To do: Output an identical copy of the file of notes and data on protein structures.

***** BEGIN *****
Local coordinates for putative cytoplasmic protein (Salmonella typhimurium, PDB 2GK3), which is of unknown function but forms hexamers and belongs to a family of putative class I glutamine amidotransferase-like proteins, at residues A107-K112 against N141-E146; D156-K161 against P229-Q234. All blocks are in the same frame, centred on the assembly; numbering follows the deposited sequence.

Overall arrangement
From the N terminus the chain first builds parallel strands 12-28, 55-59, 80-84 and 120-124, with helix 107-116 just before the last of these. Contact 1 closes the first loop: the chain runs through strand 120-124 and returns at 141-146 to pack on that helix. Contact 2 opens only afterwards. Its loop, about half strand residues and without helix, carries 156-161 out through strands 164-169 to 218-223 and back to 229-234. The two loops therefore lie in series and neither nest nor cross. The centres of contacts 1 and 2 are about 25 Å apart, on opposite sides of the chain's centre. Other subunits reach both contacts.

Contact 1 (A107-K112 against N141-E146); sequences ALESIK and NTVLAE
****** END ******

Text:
Local coordinates for putative cytoplasmic protein (Salmonella typhimurium, PDB 2GK3), which is of unknown function but forms hexamers and belongs to a family of putative class I glutamine amidotransferase-like proteins, at residues A107-K112 against N141-E146; D156-K161 against P229-Q234. All blocks are in the same frame, centred on the assembly; numbering follows the deposited sequence.

Overall arrangement
From the N terminus the chain first builds parallel strands 12-28, 55-59, 80-84 and 120-124, with helix 107-116 just before the last of these. Contact 1 closes the first loop: the chain runs through strand 120-124 and returns at 141-146 to pack on that helix. Contact 2 opens only afterwards. Its loop, about half strand residues and without helix, carries 156-161 out through strands 164-169 to 218-223 and back to 229-234. The two loops therefore lie in series and neither nest nor cross. The centres of contacts 1 and 2 are about 25 Å apart, on opposite sides of the chain's centre. Other subunits reach both contacts.

Contact 1 (A107-K112 against N141-E146); sequences ALESIK and NTVLAE